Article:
A simple blood test will search for HIV antibodies (a substance the body produces when it’s fighting something it views as a threat, like the HIV virus) and/or HIV antigens (which are parts of the virus, itself). The test results are sent back to the doctor’s office to be shared with the patient.
Transmission and infection
Being diagnosed with HIV isn’t as dire today as it was a decade or two ago. Thanks to the introduction of antiretroviral therapy and advances in understanding the disease, it’s now possible for HIV-positive men and women to live long and healthy lives. However, an HIV infection can progress to AIDS, if certain precautions aren’t taken.
It is vital for people who are HIV-positive to strictly adhere to their medicines so they can suppress the virus to prevent complications. Additionally, it’s important for them to have regular check-ins with their doctor and be tested every three to six months to assess the amount of HIV in their blood. They also need to protect those with whom they are in close contact with from contracting the disease from them.
In addition, as a new HIV prevention strategy, PrEP, or pre-exposure prophylaxis is an important part of the HIV discussion. It helps people who are HIV-negative to remain negative, whether they’re simply being proactive or in a relationship with someone who is HIV-positive. PrEP is a daily medicine that lowers the chances of contracting HIV. It’s an important preventative tool that can help people who are HIV-negative remain negative even if their partner is HIV-positive.
Unfortunately, the stigma against HIV-positive people surrounding how they were infected continues to be an issue. It’s rooted in a lack of education and age-old misperceptions. One way to combat this lack of awareness is to participate in events like this year’s World AIDS Day ceremonies and share the stories of people who fight against HIV/AIDS every day. Additionally, it’s our goal to tackle stigma by educating the community on the importance of testing and ongoing care. We want to ensure that no person feels uncomfortable asking for a test because of shame or stigma.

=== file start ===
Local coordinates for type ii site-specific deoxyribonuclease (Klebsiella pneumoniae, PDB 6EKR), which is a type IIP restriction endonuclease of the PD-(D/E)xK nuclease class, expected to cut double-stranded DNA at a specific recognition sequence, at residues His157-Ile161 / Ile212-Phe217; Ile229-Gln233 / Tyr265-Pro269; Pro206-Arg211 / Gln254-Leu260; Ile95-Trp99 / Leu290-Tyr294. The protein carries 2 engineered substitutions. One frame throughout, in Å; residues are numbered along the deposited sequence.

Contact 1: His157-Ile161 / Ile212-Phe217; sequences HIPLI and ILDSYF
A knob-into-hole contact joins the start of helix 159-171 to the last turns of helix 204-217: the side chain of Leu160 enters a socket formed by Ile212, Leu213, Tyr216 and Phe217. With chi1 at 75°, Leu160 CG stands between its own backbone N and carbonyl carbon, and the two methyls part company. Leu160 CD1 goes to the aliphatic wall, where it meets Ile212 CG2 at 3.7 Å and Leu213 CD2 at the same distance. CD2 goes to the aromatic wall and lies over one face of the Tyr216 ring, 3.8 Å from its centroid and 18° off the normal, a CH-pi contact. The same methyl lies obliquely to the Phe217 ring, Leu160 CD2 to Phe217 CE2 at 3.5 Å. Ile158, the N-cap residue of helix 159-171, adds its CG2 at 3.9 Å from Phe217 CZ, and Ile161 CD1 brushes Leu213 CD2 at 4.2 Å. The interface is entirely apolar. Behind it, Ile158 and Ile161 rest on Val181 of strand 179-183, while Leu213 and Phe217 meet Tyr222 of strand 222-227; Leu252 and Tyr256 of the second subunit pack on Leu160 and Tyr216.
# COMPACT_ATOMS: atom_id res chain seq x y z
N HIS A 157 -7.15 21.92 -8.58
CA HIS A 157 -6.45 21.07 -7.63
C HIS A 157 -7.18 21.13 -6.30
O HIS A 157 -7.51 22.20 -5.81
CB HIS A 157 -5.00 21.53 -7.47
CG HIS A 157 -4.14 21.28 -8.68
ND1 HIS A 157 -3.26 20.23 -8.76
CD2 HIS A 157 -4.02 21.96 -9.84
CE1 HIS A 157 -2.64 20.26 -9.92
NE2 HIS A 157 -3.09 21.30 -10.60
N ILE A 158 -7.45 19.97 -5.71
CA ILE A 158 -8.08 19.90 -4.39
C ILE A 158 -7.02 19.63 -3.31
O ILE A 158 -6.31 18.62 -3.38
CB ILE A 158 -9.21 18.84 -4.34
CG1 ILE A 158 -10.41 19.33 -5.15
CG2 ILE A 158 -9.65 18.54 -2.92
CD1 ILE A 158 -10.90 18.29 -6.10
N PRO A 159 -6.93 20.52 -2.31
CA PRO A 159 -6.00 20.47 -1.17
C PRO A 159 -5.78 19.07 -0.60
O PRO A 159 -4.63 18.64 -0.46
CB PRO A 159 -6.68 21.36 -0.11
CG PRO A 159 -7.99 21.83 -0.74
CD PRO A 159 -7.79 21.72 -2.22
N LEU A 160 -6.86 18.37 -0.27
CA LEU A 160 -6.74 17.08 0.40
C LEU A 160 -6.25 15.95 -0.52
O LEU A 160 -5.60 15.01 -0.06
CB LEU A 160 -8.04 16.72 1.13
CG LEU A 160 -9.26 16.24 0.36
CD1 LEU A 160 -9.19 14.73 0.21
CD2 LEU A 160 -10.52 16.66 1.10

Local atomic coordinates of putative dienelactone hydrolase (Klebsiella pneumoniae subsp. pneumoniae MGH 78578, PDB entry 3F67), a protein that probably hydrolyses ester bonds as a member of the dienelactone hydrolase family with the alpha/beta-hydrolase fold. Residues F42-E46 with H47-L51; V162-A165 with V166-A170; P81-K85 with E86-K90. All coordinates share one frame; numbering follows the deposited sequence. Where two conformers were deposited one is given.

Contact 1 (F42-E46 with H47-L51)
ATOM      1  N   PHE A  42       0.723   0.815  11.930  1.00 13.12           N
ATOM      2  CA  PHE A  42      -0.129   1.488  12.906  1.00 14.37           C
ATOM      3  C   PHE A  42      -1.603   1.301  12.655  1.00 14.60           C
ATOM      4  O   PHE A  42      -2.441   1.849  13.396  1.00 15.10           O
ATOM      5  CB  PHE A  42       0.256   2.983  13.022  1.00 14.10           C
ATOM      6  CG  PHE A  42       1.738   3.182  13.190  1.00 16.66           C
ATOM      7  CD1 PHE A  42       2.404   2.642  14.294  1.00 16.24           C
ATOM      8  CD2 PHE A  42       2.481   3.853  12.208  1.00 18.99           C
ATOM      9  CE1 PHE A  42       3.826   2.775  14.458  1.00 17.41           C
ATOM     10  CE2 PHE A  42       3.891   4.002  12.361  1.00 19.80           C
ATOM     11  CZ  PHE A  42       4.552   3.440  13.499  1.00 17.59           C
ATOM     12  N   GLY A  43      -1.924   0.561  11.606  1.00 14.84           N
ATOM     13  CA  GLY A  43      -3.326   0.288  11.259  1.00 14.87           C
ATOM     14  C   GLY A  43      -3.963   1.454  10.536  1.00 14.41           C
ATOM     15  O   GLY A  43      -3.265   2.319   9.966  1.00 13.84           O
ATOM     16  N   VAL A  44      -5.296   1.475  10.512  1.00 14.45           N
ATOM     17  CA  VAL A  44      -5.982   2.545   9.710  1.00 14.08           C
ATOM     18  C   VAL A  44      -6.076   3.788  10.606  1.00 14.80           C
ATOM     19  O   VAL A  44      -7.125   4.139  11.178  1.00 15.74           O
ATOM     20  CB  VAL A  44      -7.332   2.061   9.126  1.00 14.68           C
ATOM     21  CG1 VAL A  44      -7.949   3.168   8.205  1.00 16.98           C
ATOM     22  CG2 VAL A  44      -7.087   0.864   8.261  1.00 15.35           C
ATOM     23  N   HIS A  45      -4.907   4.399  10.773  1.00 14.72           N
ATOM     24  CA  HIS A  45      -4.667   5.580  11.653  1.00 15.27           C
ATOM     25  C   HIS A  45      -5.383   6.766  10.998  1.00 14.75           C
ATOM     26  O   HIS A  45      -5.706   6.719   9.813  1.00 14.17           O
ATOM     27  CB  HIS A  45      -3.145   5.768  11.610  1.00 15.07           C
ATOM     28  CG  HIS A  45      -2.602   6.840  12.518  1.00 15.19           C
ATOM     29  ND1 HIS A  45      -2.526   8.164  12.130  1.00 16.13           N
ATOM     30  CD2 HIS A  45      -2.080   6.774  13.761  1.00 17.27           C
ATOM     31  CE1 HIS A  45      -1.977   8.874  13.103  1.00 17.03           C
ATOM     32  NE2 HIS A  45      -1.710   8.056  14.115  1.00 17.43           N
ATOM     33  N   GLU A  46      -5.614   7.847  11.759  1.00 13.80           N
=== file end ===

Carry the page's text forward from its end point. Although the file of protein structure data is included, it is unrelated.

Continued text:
For more information on HIV testing, visit KnowAboutHIV.com.
1. HIV.gov. https://www.hiv.gov/hiv-basics/overview/history/hiv-and-aids-timeline
2. CDC.gov. https://www.cdc.gov/hiv/statistics/overview/ataglance.html
3. CDC.gov. https://www.cdc.gov/hiv/testing/index.html
John Cunningham and Jean-Marc Halbout, PhD
John Cunningham’s (L) professional career has spanned over 25 years working for several Fortune 500 companies holding management positions in human resources, risk management, and organizational development. In 1993 he founded and served as President of Golden Gate Granite Group, focusing on human capitol management and effectiveness. In 2004, he realigned his career, merging his passion for community activism with his relationship development skills, joining the non-profit Positive Resource Center as Director of Development. John has been the Executive Director of the National AIDS Memorial Grove since April, 2009. John has held numerous non-profit board level positions having served as President of the Castro Community Business Alliance, Board Chair of the New Hampshire AIDS Foundation, Vice President of Folsom Street Events. He received a degree in political science and organizational behavior at UC Berkeley.
Jean-Marc Halbout (R) is Regional Vice President, Commercial of Quest Diagnostics since 2000. Prior to joining the company, Jean-Marc worked for IBM for 17 years, where he held several leadership positions. His previous leadership roles include Director of Programs, Vice President, Information Technology and Chief Information Officer, and Regional Vice President, West. He earned his dual Ph.D. from Cornell University in Physics and Electrical Engineering and holds 11 U.S. patents.